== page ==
Fannie MaeFinancial Dictionary -> Mortgages -> Fannie Mae
Going by 2007 data, the Fannie Mae has revenue of $44.8 billion, and total assets worth 882.5 billion. However, due to the subprime mortgage crisis that took hold from late 2007, they have reported a $5.1 billion loss in operating income and $2 billion in net income.
James Lockhart, the director of the Federal Housing Finance Agency announced, On September 7, 2008, that the Fannie Mae and its brother the Freddie Mac were being put in to conservatorship of the FHFA. This was considered a colossal governmental intervention.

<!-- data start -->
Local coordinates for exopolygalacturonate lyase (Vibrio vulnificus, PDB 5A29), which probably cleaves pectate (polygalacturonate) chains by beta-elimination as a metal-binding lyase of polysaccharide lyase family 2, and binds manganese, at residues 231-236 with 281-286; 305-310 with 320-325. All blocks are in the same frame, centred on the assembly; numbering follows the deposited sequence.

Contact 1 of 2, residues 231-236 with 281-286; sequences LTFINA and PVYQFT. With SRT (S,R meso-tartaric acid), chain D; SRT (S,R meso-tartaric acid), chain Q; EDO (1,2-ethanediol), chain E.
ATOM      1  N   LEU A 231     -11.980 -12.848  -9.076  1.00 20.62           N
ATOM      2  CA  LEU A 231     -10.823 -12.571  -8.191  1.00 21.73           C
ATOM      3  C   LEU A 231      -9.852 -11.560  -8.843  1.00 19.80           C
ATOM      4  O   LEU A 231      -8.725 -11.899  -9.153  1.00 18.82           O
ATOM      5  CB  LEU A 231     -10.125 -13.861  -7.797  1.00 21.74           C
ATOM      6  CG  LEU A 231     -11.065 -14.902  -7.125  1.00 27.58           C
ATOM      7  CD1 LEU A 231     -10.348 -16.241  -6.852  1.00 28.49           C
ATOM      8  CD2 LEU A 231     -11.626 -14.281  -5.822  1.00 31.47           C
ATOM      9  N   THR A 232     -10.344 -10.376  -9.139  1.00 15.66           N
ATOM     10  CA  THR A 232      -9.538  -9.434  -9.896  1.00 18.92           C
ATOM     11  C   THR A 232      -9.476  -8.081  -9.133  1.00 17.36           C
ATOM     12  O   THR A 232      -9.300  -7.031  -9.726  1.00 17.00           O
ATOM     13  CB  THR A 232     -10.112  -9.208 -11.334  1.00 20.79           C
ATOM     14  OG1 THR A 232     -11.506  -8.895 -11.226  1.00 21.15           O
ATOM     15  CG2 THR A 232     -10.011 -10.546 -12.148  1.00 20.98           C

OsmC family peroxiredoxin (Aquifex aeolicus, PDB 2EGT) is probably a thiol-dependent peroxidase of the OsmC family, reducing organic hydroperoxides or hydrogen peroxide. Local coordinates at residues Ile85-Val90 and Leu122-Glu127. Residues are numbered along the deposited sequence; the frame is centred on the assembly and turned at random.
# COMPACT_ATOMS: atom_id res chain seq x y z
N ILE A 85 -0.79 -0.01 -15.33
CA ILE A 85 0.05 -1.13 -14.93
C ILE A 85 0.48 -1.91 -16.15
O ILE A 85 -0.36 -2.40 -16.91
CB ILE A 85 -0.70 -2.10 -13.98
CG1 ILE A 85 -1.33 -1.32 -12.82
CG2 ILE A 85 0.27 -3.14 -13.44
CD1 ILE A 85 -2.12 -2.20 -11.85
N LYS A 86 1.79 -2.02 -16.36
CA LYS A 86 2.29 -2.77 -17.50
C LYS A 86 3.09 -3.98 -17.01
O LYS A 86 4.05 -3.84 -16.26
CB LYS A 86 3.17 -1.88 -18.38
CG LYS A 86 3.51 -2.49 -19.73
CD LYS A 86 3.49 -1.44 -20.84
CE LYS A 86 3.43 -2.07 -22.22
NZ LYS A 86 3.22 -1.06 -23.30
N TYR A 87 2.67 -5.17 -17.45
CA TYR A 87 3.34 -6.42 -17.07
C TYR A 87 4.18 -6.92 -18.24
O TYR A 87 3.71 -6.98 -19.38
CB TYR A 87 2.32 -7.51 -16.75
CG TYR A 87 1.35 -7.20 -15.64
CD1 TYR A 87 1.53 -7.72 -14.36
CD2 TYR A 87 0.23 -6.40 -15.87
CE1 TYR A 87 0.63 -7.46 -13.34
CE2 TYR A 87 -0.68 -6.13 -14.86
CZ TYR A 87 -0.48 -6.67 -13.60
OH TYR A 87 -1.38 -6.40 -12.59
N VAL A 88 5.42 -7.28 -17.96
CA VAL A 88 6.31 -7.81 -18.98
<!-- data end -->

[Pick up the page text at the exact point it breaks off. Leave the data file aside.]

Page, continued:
Fannie Mae operates by purchasing loans from authorized Mortgage lenders, either by money or by exchanging them for mortgage backed securities that consolidate the loans. On top of this for a fee, they carry the Fannie Mae guarantee of payment of interest and principal amount on time. Mortgage lenders may keep that security in a portfolio or sell it on. The Fannie Mae might also turn mortgages from its own loan portfolio in to securities and sell these mortgage backed packages to investors as securities on the mortgage market, once again guaranteeing that all payments will be made to the investor on time. By buying the mortgages, the Fannie Mae and its counterpart Freddie Mac give banks and other financial lenders the access to new money for more loans, thus giving the US mortgage and credit economies more liquidity.